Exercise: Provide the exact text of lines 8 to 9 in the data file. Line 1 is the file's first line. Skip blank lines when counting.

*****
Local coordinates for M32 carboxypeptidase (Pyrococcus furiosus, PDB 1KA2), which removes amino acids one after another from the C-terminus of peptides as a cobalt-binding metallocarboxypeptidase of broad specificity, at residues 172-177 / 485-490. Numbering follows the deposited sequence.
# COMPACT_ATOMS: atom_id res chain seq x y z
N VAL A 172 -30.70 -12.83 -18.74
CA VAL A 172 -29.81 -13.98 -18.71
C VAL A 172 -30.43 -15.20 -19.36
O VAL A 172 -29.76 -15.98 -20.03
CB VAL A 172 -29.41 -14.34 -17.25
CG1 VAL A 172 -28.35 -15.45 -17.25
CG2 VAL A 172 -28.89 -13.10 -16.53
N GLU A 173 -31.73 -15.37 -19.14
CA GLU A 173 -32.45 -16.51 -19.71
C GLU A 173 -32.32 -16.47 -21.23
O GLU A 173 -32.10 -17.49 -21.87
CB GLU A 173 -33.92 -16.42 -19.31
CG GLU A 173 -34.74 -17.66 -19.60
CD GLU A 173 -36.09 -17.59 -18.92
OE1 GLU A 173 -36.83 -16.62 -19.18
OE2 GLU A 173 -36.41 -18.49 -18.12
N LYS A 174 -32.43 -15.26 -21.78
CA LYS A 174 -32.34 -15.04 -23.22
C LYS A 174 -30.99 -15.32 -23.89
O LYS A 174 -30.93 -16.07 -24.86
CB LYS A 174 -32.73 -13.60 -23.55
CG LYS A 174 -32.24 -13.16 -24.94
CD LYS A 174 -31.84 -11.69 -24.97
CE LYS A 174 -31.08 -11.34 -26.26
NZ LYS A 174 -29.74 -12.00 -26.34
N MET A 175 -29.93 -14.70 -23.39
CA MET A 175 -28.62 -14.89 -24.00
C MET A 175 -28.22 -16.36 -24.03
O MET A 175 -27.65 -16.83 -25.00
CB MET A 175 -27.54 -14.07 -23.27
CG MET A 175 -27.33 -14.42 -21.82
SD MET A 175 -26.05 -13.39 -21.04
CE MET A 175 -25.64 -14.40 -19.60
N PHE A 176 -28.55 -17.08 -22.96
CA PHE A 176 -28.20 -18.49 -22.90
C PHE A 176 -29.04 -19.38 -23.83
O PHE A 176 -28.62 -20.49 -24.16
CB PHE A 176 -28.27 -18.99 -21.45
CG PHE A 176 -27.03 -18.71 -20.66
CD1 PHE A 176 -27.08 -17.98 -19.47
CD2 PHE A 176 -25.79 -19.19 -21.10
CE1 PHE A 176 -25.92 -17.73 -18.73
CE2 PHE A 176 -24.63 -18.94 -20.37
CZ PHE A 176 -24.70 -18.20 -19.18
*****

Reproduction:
CG1 VAL A 172 -28.35 -15.45 -17.25
CG2 VAL A 172 -28.89 -13.10 -16.53